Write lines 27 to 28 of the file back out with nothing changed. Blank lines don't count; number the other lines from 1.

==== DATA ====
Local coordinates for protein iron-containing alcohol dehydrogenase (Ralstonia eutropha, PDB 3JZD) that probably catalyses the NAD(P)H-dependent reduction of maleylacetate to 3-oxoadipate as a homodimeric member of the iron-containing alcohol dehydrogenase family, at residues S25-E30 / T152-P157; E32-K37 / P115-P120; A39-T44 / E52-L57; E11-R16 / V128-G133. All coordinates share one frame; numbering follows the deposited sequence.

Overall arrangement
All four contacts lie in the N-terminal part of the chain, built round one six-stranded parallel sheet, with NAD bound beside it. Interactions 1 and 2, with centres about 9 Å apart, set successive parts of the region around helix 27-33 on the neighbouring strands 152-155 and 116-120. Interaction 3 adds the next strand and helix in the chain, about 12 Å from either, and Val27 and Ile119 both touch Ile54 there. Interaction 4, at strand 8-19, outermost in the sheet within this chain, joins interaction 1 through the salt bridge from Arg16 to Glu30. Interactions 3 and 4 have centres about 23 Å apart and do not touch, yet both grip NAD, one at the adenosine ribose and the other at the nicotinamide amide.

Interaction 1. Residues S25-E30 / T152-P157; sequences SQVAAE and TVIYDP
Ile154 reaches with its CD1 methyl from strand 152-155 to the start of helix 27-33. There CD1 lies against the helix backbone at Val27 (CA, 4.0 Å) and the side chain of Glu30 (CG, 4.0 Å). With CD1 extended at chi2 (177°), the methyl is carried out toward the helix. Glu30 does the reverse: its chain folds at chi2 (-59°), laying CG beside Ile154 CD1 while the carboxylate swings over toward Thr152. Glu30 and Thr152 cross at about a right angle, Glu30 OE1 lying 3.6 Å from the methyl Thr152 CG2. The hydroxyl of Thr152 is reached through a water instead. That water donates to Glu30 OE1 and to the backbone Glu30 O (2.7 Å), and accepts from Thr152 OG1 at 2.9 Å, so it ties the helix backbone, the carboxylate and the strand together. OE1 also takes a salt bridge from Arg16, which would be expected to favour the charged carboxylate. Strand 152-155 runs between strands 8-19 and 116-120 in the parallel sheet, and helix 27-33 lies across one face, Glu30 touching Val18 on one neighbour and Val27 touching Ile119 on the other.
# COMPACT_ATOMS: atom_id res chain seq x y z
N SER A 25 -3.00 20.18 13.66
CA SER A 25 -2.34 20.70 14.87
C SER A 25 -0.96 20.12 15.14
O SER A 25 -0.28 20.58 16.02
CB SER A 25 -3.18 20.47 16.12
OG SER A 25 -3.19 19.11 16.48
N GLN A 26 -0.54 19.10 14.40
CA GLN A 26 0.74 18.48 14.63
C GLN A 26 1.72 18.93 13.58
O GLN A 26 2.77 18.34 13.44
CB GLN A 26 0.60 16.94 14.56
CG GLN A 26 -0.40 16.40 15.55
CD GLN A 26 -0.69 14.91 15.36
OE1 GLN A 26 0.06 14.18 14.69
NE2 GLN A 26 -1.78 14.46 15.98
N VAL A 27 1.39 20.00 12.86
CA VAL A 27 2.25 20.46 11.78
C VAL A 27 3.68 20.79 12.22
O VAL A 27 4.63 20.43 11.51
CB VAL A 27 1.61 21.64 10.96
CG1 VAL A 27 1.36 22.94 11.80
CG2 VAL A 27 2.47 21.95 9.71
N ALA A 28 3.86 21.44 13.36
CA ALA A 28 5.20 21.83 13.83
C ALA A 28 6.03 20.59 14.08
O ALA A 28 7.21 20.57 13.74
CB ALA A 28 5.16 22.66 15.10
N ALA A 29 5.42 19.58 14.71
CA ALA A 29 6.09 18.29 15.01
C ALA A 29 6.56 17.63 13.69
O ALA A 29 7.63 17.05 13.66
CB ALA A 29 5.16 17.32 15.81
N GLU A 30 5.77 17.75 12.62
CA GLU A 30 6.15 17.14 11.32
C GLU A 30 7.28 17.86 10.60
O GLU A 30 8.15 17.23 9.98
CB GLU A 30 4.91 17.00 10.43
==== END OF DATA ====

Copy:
CG1 VAL A 27 1.36 22.94 11.80
CG2 VAL A 27 2.47 21.95 9.71